"You canker blossom!" 3 Shakespearean Insults


[klot] /klɒt/
a mass or lump.
a semisolid mass, as of coagulated blood.
a small compact group of individuals:
a clot of sightseers massed at the entrance.
British Informal. blockhead, dolt, clod.
verb (used without object), clotted, clotting.
to form into clots; coagulate.
verb (used with object), clotted, clotting.
to cause to clot.
to cover with clots:
Carefully aimed snowballs clotted the house.
to cause to become blocked or obscured:
to clot the book's narrative with too many characters.
Origin of clot
before 1000; Middle English; Old English clott lump; cognate with Middle Dutch klotte, German Klotz block, log (cf. klutz)
Related forms
declot, verb, declotted, declotting.
nonclotting, adjective
unclotted, adjective Unabridged
Based on the Random House Dictionary, © Random House, Inc. 2015.
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Examples from the web for clot
  • She died of a blood clot blockage in her lungs, according to the office of the medical examiner.
  • Most of the snow was melted or trampled to mud, but here and there a clot of it still showed grey rather than white in the gloom.
  • Far more serious is the possibility that the clot, or a piece of it, splits off and starts racing round the circulatory system.
  • Access was via a single ramp, where a human clot formed.
  • Some organisms, for example, use only six proteins to clot blood-irreducibility reduced.
  • clot busting drug reduces number of amputations from severe frostbite.
  • Though the region with the aneurysm is initially wider than normal, blood swirling in aneurysm can clot.
  • These materials are prone to infection, clot formation and other complications.
  • The liquid does not seem to form a conventional blood clot, the group notes.
  • If that clot is in the vertebral artery system, it can cause a stroke in the brain stem, which can be devastating.
British Dictionary definitions for clot


a soft thick lump or mass: a clot of blood
(Brit, informal) a stupid person; fool
verb clots, clotting, clotted
to form or cause to form into a soft thick lump or lumps
Derived Forms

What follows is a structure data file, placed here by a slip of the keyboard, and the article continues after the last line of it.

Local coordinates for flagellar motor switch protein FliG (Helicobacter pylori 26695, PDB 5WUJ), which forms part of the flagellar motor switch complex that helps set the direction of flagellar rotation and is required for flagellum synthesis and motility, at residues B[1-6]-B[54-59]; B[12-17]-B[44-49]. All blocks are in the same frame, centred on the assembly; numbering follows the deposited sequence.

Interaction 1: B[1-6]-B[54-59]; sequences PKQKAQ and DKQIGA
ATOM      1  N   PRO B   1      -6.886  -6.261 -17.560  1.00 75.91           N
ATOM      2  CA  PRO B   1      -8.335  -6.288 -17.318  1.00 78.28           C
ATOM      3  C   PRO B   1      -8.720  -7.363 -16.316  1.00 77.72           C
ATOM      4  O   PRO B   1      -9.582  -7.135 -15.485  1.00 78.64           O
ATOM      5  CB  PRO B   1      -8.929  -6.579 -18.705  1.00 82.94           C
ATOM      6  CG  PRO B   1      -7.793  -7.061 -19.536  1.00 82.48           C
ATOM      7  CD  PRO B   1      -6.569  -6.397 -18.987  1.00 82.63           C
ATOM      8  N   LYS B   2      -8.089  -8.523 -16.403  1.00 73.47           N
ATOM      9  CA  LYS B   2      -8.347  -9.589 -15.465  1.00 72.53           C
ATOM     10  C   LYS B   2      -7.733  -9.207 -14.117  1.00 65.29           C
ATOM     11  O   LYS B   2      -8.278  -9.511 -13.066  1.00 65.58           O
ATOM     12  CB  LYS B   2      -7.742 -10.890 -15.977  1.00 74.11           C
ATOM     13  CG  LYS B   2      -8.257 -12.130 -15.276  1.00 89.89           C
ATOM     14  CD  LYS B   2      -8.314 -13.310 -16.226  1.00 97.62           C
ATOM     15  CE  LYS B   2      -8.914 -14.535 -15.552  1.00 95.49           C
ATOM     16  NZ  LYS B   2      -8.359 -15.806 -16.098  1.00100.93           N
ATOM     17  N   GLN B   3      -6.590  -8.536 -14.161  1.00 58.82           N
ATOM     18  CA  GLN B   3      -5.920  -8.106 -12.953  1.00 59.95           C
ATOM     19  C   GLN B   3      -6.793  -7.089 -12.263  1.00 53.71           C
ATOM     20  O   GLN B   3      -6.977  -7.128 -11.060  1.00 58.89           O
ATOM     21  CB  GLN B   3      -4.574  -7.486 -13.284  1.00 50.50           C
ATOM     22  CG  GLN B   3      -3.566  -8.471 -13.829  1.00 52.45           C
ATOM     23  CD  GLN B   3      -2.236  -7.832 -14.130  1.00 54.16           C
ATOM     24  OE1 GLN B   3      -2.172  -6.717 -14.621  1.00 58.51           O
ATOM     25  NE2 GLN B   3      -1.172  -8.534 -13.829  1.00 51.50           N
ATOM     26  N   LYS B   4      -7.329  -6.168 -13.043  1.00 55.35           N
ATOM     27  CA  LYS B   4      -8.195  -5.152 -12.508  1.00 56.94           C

clottish, adjective
Word Origin
Old English clott, of Germanic origin; compare Middle Dutch klotte block, lump
Collins English Dictionary - Complete & Unabridged 2012 Digital Edition
© William Collins Sons & Co. Ltd. 1979, 1986 © HarperCollins
Publishers 1998, 2000, 2003, 2005, 2006, 2007, 2009, 2012
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Word Origin and History for clot

Old English clott "a round mass, lump," akin to Dutch kloot "ball," Danish klods "a block, lump," German Klotz "lump, block;" probably related to cleat and clod.


early 15c., from clot (n.). Of fluids from 1590s. Related: Clotted; clotting.

Online Etymology Dictionary, © 2010 Douglas Harper
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clot in Medicine

clot (klŏt)
A soft, nonrigid, insoluble mass formed when blood or lymph gels. v. clot·ted, clot·ting, clots
To coagulate.

The American Heritage® Stedman's Medical Dictionary
Copyright © 2002, 2001, 1995 by Houghton Mifflin Company. Published by Houghton Mifflin Company.
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clot in Science
A soft insoluble mass formed when blood or lymph gels. During blood clotting, white blood cells, red blood cells, platelets, and various clotting factors interact in a cascade of chemical reactions initiated by a wound. When a body tissue is injured, calcium ions and platelets act on prothrombin to produce the enzyme thrombin. Thrombin then catalyzes the conversion of the protein fibrinogen into fibrin, a fibrous protein that holds the clot together. An abnormal clot inside the blood vessels or the heart (a thrombus or an embolus) can obstruct blood flow.
The American Heritage® Science Dictionary
Copyright © 2002. Published by Houghton Mifflin. All rights reserved.
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